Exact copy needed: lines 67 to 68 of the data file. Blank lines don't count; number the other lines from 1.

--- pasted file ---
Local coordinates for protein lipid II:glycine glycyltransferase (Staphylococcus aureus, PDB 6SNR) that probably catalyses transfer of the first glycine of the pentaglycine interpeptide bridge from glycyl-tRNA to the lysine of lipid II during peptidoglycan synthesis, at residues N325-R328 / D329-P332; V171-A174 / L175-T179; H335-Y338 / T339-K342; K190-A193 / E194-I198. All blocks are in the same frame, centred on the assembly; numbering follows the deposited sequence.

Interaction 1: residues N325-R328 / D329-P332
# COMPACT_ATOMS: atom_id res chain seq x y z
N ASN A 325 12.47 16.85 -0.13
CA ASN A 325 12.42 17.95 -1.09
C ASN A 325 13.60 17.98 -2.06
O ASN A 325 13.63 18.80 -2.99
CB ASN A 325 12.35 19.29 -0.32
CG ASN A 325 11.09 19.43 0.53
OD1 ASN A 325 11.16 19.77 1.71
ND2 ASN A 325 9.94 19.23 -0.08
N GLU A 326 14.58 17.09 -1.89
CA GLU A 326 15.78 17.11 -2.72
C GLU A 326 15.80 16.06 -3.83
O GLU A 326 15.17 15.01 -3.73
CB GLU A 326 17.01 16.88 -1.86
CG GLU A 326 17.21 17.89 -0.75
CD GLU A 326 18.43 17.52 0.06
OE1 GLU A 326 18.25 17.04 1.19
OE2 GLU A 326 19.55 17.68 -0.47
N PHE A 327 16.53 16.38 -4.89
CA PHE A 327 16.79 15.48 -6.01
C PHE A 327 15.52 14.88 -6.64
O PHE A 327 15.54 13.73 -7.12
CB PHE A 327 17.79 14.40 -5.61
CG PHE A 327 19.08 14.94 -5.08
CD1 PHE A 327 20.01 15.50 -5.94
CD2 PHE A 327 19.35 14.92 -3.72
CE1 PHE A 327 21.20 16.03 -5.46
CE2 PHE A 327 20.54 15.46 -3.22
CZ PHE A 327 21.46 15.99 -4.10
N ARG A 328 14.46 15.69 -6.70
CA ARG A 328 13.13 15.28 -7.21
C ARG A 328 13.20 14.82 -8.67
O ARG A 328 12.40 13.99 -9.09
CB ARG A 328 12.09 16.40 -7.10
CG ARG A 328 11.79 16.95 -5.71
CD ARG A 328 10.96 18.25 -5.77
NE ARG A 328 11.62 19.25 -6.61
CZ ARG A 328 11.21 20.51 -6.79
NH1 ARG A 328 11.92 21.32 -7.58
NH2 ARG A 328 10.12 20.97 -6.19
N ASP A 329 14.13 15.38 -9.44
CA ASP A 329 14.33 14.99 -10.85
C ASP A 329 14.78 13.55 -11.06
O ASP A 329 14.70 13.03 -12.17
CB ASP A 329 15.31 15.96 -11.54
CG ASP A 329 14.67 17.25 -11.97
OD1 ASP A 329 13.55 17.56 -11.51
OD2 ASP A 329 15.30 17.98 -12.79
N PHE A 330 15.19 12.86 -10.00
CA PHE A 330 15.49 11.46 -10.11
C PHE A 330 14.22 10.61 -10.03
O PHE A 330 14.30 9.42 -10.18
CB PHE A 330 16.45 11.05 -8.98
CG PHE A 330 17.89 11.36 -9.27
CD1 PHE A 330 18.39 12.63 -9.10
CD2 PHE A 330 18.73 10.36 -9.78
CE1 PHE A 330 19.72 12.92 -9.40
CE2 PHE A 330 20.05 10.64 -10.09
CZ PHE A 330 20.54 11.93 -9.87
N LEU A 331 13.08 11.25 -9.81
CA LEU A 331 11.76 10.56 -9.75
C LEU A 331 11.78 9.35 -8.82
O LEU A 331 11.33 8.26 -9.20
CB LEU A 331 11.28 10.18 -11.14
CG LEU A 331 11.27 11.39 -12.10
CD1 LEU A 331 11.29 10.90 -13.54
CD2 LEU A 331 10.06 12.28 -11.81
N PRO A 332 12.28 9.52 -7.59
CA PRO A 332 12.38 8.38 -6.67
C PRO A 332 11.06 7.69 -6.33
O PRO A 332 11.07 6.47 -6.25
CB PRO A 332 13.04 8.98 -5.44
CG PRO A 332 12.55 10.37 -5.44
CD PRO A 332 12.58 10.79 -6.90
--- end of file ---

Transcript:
CG LEU A 331 11.27 11.39 -12.10
CD1 LEU A 331 11.29 10.90 -13.54